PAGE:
Autofill with Google now allows biometric authentication for all Android 10+ devices

Recently, Android Police spotted a latest server-side update that Autofill with Google will now add the additional feature of biometric authentication to its password manager.

Password managers are detrimental in keeping passwords for all your accounts secure and easily accessible by you alone. But the password manager of Google will now be using biometric authentication with Android autofill and that is a huge upgrade! Not to mention that it has always been needed and the public was always demanding for this kind of password protection and security for their Google accounts.

So, with this update, Google’s password manager will be using options like fingerprint sensor, face-unlock system, and some other forms of biometric authentication. The users will find this option when they go their device’s Settings, then go to Google, then Autofill, then Autofill with Google. Here is where the user will find the new “Autofill Security” menu that will give them the options of biometric authentication.

Whichever option the user will choose, once the Biometric Authentication will be enabled, the BiometricPrompt API on all the devices with Android 10+ operating systems one of the methods which will be employed by the user. These methods will include a fingerprint sensor, the face-unlock system on Pixel 4/XL, and Iris Scanners on the upcoming Galaxy devices.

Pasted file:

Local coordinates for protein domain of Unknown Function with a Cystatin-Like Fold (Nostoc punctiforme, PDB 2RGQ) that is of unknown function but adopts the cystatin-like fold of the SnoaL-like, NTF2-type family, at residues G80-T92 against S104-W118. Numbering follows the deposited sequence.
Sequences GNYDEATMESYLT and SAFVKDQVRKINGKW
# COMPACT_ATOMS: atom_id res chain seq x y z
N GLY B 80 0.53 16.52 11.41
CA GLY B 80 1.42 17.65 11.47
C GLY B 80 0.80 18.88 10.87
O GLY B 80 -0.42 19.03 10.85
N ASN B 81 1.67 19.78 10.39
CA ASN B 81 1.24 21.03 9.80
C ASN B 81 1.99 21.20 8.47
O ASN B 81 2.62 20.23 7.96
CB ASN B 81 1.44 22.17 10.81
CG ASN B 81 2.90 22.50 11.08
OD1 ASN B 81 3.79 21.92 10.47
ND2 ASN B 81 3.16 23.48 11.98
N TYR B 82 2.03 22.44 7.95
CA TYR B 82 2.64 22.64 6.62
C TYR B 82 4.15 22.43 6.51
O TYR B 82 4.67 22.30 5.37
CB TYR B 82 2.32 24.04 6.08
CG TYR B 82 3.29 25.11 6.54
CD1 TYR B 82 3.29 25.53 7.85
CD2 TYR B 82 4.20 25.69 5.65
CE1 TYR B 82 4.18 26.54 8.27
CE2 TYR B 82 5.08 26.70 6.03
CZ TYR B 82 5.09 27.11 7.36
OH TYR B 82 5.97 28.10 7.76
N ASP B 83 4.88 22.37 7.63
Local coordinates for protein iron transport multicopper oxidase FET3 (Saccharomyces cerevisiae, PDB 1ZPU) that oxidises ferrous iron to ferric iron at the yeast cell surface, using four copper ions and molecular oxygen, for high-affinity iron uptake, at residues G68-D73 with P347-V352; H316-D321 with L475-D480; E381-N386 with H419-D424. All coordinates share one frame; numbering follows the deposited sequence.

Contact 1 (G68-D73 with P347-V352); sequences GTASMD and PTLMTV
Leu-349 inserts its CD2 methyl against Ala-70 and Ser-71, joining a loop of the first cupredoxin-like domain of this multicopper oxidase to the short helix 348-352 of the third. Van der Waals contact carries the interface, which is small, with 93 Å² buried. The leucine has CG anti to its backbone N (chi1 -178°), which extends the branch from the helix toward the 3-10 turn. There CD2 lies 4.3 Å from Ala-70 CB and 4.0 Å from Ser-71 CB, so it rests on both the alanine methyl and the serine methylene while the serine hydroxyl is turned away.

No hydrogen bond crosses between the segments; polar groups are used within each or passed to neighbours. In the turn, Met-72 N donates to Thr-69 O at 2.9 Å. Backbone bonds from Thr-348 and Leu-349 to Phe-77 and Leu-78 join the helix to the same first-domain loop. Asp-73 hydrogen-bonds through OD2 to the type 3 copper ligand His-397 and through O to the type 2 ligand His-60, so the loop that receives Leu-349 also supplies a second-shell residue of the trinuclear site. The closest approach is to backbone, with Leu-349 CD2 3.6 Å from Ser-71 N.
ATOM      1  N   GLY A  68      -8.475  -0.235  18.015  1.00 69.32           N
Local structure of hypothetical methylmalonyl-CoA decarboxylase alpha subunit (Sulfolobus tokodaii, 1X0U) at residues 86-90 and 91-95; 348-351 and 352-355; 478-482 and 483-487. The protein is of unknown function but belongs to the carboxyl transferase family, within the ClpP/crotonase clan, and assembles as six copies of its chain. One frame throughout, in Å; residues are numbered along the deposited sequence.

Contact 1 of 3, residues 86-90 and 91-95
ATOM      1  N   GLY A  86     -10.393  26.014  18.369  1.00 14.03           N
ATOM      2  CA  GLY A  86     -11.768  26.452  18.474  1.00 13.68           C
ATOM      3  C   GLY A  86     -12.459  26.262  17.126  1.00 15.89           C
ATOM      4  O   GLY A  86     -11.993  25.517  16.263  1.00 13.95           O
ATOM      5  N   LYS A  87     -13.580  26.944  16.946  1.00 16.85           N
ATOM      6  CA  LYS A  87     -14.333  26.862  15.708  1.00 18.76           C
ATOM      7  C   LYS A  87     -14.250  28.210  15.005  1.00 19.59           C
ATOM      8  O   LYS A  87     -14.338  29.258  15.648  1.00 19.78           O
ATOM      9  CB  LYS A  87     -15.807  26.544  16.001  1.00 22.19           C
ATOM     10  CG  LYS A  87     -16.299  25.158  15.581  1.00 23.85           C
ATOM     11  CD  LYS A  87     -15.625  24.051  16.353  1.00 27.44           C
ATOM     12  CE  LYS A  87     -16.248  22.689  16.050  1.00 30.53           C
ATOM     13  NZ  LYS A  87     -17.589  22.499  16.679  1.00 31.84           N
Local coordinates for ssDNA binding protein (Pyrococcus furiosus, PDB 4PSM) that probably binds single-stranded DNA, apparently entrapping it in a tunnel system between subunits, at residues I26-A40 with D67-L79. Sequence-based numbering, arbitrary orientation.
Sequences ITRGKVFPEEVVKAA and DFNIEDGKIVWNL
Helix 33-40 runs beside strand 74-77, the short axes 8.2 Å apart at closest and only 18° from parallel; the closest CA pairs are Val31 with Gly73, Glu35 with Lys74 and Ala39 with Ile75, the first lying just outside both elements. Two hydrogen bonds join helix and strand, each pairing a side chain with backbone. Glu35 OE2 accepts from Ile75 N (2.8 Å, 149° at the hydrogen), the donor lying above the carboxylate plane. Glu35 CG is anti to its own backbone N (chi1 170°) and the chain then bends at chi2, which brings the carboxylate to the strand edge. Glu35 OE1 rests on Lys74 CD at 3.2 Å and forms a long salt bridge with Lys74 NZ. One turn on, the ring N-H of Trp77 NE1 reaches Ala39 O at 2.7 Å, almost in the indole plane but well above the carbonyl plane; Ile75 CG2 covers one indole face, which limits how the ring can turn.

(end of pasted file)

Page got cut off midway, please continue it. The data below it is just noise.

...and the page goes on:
All other password managers have required a PIN, a master password, or some exclusive patterns to unlock and access data on a device. Biometric authentication has been there since ever, and many devices have already employed facial recognition systems, fingerprint scanning, and Iris scanning. So, it is a piece of great news for all Googlers that finally Google accounts can be secured with the help of this advanced form of the authentication process.

This will also limit any hacking attempts and will overall give more protection to the users than ever before. Why it took so long for Google to take this monumental step in password management is incomprehensible. For all we know, Google could have done this a long time back, and it would have meant so much more at that time too! It began testing this feature somewhere in January 2020. Although what took it so many months to finally roll the feature out is also a dilemma!

Anyway, it is better to be late than to never have something. So, Google users and account holders can be happy and satisfied now with this feature.

Read next: Google Has Fixed A Security Bug Affecting G Suite And Gmail That Could Allow Attackers To Send Spoofed Emails
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